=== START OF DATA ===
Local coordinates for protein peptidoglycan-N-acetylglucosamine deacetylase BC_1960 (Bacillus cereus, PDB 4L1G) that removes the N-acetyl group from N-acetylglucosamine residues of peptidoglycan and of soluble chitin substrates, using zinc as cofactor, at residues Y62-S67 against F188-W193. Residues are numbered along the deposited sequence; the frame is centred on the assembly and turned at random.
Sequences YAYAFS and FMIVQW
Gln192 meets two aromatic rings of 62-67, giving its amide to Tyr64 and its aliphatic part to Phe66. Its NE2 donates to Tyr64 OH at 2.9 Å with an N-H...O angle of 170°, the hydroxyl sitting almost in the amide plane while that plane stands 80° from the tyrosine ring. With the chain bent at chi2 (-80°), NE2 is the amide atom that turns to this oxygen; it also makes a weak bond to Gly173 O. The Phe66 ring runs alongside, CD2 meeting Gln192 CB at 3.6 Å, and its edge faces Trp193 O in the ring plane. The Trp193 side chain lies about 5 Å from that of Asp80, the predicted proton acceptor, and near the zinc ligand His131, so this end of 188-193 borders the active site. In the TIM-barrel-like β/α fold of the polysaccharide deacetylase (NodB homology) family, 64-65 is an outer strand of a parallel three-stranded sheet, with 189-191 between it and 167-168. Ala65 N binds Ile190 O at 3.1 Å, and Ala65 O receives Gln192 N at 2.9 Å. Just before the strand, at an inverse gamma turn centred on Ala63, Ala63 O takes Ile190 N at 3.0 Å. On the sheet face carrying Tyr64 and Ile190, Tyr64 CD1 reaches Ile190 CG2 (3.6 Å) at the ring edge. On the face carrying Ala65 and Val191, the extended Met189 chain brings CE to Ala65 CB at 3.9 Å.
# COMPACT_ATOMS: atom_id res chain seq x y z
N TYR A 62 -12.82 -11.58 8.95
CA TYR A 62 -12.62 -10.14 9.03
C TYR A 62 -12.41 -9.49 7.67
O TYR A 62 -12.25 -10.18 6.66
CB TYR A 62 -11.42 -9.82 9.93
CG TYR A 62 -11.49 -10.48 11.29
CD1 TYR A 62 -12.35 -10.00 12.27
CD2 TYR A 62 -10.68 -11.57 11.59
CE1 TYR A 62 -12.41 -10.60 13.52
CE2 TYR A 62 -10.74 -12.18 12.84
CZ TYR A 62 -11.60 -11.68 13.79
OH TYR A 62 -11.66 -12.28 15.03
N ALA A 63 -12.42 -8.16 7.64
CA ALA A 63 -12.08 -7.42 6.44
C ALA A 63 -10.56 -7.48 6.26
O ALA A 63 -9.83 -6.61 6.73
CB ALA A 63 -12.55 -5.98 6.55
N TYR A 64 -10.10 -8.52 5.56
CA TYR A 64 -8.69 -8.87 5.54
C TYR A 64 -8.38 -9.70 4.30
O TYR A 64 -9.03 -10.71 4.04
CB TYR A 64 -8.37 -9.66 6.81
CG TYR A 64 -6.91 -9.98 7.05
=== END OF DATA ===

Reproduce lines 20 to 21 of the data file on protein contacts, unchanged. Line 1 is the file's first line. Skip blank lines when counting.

O ALA A 63 -9.83 -6.61 6.73
CB ALA A 63 -12.55 -5.98 6.55